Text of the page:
ACLU Sues to Stop Vista Day Labor Ordinance

SAN DIEGO – The American Civil Liberties Union of San Diego & Imperial Counties and California Rural Legal Assistance, Inc. filed a complaint yesterday in U.S. District Court to enjoin the city of Vista from implementing a controversial ordinance requiring any employer hiring a day laborer to register with the city in advance. The suit is filed on behalf of an employer who has hired day laborers in the city of Vista and two day laborers.

The lawsuit argues that the ordinance clearly violates the First Amendment because it sets no effective time limit for issuing the required permit, leaving complete discretion to the city. It also contends that the ordinance is an invalid restriction on commercial speech, because while the purported goal of the ordinance is to protect day laborers, it does not establish the means to do so.

The ordinance imposes an invalid prior restraint on freedom of speech by requiring employers to obtain a permit before engaging in lawful speech, the lawsuit claims. “The city is talking out of both sides of its mouth by claiming to protect day laborers while driving employers away,” said the ACLU’s legal director, David Blair-Loy.

The suit also argues that the ordinance violates the Equal Protection Clause of the Fourteenth Amendment because a motivating factor in passing the ordinance was unlawful discrimination, even though the city council claimed to act with the intention of protecting day laborers. “The history of this ordinance, and statements by members of the Vista City Council, show that racial and ethnic discrimination and immigration status played a substantial role,” Blair-Loy said. “The ordinance does not serve the need they purport to address.”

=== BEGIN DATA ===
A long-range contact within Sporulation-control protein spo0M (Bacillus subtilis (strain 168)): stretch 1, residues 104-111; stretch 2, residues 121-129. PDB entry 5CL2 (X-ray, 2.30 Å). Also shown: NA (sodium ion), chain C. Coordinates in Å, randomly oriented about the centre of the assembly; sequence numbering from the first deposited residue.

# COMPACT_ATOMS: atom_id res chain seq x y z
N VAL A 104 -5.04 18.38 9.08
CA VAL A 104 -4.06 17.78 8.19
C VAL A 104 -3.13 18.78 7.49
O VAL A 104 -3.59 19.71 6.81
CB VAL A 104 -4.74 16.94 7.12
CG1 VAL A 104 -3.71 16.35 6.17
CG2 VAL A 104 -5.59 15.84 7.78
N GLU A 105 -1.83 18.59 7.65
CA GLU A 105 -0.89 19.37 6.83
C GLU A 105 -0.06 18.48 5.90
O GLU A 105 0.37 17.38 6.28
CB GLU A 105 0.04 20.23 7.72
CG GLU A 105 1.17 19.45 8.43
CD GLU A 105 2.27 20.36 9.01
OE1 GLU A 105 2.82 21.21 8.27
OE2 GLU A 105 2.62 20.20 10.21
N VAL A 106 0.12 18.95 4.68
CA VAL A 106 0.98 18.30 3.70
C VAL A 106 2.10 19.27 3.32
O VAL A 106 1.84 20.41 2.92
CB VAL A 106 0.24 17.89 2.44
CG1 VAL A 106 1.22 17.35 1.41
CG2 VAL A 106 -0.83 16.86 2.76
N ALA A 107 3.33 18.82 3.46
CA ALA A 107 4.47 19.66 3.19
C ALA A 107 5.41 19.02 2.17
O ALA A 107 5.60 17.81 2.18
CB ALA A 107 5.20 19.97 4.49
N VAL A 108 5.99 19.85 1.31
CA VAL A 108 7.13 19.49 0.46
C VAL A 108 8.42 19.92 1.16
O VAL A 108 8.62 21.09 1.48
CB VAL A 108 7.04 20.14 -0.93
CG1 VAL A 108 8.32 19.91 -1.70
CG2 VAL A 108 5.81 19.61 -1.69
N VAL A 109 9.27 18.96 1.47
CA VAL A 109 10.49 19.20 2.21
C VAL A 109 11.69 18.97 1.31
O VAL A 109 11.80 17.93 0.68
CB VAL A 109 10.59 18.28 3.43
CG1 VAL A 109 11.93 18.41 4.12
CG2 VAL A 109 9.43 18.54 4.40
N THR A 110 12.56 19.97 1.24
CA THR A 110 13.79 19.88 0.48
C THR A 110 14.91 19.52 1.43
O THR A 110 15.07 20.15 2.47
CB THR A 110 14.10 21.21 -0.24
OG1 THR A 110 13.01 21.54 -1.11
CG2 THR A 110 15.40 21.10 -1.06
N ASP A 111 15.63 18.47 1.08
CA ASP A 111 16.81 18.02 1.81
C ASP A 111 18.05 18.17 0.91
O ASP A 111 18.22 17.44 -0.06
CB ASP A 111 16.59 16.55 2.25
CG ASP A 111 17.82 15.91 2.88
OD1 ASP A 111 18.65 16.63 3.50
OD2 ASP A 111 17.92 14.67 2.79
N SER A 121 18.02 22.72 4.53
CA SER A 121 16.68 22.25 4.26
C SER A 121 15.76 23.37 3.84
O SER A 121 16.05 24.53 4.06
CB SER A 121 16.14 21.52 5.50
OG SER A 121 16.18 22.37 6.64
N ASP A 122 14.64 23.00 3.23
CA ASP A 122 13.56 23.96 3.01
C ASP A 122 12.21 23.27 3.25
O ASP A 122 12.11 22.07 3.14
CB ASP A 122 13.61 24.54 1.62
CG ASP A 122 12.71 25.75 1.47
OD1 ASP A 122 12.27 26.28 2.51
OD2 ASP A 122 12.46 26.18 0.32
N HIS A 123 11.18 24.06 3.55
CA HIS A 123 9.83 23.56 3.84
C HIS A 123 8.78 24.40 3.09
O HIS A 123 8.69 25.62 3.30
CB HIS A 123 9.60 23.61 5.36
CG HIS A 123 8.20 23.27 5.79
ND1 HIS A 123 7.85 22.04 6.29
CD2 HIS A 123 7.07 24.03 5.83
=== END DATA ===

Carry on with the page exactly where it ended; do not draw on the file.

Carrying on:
One of the city council members himself declared that “it would be disingenuous” to assert that this ordinance had been created entirely with the intention of protecting day laborers.

Under the ordinance, employers who seek to provide work for day laborers would first need to obtain a registration certificate, attach it to the passenger-side window of any vehicle used to transport day laborers, provide a term sheet detailing hours and wages, and present all records for inspection by the city attorney, county sheriffs and deputies, and code enforcement officers upon request. There is no effective time limit set for the issuance of the required permits, because the ordinance leaves total discretion to city officials on when to deem an application “complete.” It also does not require the certificate or term sheet to be written in any language other than English.

The ordinance is slated to go into effect on July 28, 2006.